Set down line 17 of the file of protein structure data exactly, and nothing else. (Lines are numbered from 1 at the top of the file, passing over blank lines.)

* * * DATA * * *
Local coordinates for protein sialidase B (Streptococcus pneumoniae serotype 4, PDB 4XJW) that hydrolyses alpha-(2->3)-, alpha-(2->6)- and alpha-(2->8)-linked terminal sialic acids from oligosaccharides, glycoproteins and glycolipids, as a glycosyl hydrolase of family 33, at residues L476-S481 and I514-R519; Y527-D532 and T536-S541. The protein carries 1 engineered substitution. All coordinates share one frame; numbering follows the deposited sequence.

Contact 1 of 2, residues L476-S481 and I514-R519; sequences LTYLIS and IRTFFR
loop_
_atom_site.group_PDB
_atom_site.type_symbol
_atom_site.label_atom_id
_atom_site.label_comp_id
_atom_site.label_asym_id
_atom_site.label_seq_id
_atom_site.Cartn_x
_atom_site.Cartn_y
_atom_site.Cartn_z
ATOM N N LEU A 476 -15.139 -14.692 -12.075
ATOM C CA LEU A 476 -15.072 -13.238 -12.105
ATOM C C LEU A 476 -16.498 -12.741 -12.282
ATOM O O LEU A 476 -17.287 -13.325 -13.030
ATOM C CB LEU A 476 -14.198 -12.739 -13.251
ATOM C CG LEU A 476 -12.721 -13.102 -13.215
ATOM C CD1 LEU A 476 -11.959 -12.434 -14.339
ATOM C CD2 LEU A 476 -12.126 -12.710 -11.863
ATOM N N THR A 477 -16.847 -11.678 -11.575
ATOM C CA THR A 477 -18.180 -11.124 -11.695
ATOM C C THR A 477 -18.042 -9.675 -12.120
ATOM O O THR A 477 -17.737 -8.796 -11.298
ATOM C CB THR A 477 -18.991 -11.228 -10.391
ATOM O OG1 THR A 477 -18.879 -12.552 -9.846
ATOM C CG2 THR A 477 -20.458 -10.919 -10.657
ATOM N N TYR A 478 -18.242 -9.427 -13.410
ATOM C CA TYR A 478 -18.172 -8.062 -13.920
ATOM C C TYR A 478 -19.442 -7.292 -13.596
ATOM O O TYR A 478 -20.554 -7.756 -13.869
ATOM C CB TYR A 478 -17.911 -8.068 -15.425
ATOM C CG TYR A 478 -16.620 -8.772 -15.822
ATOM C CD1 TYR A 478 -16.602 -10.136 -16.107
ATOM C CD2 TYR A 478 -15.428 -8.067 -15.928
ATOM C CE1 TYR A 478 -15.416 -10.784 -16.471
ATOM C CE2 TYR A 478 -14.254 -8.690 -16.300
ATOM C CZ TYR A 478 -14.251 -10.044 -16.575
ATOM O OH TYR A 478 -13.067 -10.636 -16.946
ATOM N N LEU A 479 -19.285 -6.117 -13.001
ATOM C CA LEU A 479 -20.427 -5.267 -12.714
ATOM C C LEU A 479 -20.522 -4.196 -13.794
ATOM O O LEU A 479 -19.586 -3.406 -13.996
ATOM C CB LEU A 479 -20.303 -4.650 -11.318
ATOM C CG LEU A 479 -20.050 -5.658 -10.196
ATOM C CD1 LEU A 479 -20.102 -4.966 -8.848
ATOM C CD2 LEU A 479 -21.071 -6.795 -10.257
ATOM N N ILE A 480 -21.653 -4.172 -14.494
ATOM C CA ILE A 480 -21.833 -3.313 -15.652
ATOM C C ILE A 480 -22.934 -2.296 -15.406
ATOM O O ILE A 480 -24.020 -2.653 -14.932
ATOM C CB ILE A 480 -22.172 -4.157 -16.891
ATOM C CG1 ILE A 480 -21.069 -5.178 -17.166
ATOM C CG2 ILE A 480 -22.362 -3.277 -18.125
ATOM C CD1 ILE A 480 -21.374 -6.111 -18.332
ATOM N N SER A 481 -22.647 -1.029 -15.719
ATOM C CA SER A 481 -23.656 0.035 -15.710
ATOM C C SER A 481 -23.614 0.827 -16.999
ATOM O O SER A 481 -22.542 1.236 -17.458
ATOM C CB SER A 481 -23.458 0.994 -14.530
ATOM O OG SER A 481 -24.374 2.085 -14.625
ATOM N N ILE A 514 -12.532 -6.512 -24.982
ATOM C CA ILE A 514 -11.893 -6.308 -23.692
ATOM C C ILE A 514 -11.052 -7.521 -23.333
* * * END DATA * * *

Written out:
ATOM C CB LEU A 476 -14.198 -12.739 -13.251